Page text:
Novartis has faced years of investigations into bribes paid to doctors in Greece, and this week, the company inked a $347 million deal with U.S. authorities to put the issue and others to rest. In a new deferred prosecution agreement, the DOJ lays out details behind the scheme and the company's efforts to conceal its illicit payments.
From 2012 to 2015, Novartis paid doctors to attend medical congresses in Greece and internationally, with per-doctor expenses sometimes exceeding $6,000 per trip, the document says. Novartis paid for airfare, hotels, and congress registration fees, and the company’s policies stated the trips were to provide medical information.
In reality, the trips were designed to “improperly influence” the Greek doctors to prescribe wet age-related macular degeneration drug Lucentis, the DPA says.
At the time, Lucentis was “facing real difficulties in the market,” according to minutes from a September 2012 meeting of the Lucentis team obtained by the DOJ. Sales reps were instructed to “make clear” to doctors there would be “serious consequences” for sales declines.
Doctors “must understand that their participation in [specific congresses in the United States and Europe] will be canceled if sales performance is not improved significantly."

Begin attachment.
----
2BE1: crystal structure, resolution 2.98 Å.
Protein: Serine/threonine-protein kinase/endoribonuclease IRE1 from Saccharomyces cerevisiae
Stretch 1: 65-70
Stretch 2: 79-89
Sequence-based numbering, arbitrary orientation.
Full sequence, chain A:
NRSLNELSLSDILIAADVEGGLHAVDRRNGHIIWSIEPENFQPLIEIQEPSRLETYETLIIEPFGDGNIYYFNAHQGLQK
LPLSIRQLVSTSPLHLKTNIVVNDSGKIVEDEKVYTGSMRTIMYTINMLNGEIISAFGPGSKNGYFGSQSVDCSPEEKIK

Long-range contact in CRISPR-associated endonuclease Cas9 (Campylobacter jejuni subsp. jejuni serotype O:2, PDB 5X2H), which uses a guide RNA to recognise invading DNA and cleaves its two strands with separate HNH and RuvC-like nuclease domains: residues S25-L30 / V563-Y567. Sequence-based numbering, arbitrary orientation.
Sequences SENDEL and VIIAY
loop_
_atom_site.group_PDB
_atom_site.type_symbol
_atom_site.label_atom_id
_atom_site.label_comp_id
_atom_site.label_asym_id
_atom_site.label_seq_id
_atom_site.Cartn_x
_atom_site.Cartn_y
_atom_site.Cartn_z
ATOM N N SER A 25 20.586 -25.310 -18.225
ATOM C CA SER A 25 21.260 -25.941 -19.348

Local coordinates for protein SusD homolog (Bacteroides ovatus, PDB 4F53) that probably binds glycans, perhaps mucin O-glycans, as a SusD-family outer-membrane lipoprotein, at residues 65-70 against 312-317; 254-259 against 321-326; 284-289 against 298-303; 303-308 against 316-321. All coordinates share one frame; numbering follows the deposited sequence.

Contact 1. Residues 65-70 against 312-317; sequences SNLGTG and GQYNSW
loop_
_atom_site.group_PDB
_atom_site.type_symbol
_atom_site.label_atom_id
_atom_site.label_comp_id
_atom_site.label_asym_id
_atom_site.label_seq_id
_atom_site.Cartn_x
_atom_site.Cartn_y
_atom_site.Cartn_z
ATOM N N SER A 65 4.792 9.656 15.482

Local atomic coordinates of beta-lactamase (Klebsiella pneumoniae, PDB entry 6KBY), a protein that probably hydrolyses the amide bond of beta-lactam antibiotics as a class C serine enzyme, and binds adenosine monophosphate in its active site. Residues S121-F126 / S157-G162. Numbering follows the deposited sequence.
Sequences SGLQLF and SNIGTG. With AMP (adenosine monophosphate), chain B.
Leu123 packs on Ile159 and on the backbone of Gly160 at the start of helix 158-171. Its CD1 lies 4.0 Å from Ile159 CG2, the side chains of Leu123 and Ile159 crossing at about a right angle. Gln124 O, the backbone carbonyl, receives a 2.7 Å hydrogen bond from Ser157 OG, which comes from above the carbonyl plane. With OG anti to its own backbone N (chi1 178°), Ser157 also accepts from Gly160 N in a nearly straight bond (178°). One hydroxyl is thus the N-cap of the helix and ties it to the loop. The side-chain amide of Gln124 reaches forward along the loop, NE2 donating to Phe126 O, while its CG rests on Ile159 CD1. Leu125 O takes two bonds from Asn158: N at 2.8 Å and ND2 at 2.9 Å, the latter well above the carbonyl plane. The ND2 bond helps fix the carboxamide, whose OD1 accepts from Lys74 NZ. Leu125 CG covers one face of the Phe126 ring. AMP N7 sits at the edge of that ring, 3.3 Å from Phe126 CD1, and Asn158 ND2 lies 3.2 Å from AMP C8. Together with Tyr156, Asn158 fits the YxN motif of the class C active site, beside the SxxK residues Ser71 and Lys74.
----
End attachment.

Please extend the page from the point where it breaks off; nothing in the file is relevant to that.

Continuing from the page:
“No presents anymore,” the minutes said.
As part of the years-long scheme, Novartis kept records of doctors with the highest likelihood to prescribe Lucentis, and those doctors received additional “investments." The company reduced spending on others, the DPA says.
As a result of doctor-payment scheme, Novartis reaped at least $71 million in profits, the DOJ says.
Even as Novartis ran the program, it also “falsely recorded the corrupt payments associated with congress sponsorships as legitimate advertising and promotion expenses,” the DPA says. Those false records were submitted with Novartis’ annual financial reporting to the SEC. The drugmaker this week agreed to pay the SEC disgorgement of $92.3 million and prejudgment of $20.5 million for reporting violations.
Aside from paying for doctors to attend conferences, federal authorities also zeroed in on a Greek postmarketing trial of Novartis' hypertension medicines. Doctors were paid for their participation, and many were under the impression they should prescribe the company’s medicines in exchange for that payment, according to a trial debrief between employees described in the DPA.
The study was conducted as a “marketing project,” one brand manager said during the debrief. “That’s within quotation marks. Between us.”
Novartis on Thursday entered a $347 million deal with the DOJ and SEC related to those schemes and others in Vietnam, South Korea and China. The deal followed years of investigations and negative headlines for the drugmaker over scandals in multiple countries. Meanwhile, the company is also navigating a kickbacks probe in the U.S., and it last year set aside $700 million to resolve that case.
Under CEO Vas Narasimhan, Novartis has pledged to improve its standing in and trust with society. Among changes it’s implemented are adopting “principles-based” compliance policies and a “speak-up culture.”